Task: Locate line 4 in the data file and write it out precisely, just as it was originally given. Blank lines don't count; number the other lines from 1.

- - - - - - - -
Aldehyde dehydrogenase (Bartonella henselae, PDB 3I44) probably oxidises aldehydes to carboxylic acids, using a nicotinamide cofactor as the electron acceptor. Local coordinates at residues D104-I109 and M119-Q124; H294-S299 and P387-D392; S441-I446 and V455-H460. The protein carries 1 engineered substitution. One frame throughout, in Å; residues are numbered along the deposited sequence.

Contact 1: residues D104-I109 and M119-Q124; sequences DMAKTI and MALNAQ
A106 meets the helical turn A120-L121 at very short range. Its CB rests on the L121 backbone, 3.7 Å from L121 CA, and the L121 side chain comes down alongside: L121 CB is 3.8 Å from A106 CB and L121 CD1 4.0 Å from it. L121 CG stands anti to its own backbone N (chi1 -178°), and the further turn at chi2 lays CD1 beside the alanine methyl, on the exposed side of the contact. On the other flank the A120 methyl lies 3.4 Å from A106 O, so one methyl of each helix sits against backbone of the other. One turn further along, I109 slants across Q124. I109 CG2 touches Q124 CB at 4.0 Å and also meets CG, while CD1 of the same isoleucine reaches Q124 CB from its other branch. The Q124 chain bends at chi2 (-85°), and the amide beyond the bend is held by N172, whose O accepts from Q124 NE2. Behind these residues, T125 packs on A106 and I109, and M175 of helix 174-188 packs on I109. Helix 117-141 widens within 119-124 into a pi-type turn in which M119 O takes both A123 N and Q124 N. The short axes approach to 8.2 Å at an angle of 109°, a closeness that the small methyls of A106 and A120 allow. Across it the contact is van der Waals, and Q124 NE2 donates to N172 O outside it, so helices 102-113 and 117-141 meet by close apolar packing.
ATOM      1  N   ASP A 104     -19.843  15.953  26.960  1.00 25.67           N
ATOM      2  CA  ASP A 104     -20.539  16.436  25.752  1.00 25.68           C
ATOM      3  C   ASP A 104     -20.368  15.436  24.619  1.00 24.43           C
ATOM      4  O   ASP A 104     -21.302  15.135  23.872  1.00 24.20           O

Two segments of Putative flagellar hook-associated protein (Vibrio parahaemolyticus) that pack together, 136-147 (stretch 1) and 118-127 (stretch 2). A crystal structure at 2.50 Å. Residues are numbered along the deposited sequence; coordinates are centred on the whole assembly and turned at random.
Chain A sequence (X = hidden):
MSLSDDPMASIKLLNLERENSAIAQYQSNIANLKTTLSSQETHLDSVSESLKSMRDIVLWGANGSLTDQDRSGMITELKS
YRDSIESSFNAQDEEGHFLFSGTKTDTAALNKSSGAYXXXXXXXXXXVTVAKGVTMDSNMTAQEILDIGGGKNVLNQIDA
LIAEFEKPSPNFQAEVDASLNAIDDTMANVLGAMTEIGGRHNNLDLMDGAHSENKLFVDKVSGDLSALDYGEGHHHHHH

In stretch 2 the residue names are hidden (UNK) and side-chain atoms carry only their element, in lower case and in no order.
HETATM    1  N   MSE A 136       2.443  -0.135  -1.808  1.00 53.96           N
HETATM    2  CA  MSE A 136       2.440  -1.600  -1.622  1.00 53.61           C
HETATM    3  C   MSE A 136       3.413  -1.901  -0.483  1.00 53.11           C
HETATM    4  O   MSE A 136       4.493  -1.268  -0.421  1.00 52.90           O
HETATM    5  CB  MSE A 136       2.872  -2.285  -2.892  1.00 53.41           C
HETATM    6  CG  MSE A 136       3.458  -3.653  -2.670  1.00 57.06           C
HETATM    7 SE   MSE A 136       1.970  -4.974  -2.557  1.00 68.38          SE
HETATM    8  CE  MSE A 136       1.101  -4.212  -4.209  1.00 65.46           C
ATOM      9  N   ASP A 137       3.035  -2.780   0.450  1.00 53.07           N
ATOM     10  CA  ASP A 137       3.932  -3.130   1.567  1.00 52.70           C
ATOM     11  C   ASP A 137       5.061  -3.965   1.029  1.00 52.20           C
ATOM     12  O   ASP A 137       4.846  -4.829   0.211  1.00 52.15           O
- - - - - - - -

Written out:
ATOM      1  N   ASP A 104     -19.843  15.953  26.960  1.00 25.67           N